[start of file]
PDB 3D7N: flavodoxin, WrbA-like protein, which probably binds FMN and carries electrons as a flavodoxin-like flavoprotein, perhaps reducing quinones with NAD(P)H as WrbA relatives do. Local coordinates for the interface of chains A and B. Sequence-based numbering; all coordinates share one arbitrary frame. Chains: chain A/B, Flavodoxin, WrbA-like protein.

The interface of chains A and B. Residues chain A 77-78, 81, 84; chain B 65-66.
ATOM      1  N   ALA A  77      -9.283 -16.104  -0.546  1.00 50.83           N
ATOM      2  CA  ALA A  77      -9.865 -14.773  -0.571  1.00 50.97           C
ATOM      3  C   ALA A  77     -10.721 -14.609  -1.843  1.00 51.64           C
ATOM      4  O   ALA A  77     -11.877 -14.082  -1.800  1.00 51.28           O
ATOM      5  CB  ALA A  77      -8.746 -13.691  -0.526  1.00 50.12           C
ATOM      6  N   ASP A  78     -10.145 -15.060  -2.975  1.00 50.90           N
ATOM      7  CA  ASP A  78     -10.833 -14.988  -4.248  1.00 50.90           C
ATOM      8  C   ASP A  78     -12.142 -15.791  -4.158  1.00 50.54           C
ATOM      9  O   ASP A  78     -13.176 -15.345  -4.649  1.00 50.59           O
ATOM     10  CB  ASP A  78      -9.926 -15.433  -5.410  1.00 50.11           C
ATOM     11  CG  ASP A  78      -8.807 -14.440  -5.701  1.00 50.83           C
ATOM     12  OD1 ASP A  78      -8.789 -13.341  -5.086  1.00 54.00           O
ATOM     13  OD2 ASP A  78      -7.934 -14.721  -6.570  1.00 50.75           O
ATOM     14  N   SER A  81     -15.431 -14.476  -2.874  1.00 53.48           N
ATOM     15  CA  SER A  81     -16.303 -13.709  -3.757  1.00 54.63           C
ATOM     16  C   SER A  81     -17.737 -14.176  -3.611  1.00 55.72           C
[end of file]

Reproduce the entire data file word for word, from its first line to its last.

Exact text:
PDB 3D7N: flavodoxin, WrbA-like protein, which probably binds FMN and carries electrons as a flavodoxin-like flavoprotein, perhaps reducing quinones with NAD(P)H as WrbA relatives do. Local coordinates for the interface of chains A and B. Sequence-based numbering; all coordinates share one arbitrary frame. Chains: chain A/B, Flavodoxin, WrbA-like protein.

The interface of chains A and B. Residues chain A 77-78, 81, 84; chain B 65-66.
ATOM      1  N   ALA A  77      -9.283 -16.104  -0.546  1.00 50.83           N
ATOM      2  CA  ALA A  77      -9.865 -14.773  -0.571  1.00 50.97           C
ATOM      3  C   ALA A  77     -10.721 -14.609  -1.843  1.00 51.64           C
ATOM      4  O   ALA A  77     -11.877 -14.082  -1.800  1.00 51.28           O
ATOM      5  CB  ALA A  77      -8.746 -13.691  -0.526  1.00 50.12           C
ATOM      6  N   ASP A  78     -10.145 -15.060  -2.975  1.00 50.90           N
ATOM      7  CA  ASP A  78     -10.833 -14.988  -4.248  1.00 50.90           C
ATOM      8  C   ASP A  78     -12.142 -15.791  -4.158  1.00 50.54           C
ATOM      9  O   ASP A  78     -13.176 -15.345  -4.649  1.00 50.59           O
ATOM     10  CB  ASP A  78      -9.926 -15.433  -5.410  1.00 50.11           C
ATOM     11  CG  ASP A  78      -8.807 -14.440  -5.701  1.00 50.83           C
ATOM     12  OD1 ASP A  78      -8.789 -13.341  -5.086  1.00 54.00           O
ATOM     13  OD2 ASP A  78      -7.934 -14.721  -6.570  1.00 50.75           O
ATOM     14  N   SER A  81     -15.431 -14.476  -2.874  1.00 53.48           N
ATOM     15  CA  SER A  81     -16.303 -13.709  -3.757  1.00 54.63           C
ATOM     16  C   SER A  81     -17.737 -14.176  -3.611  1.00 55.72           C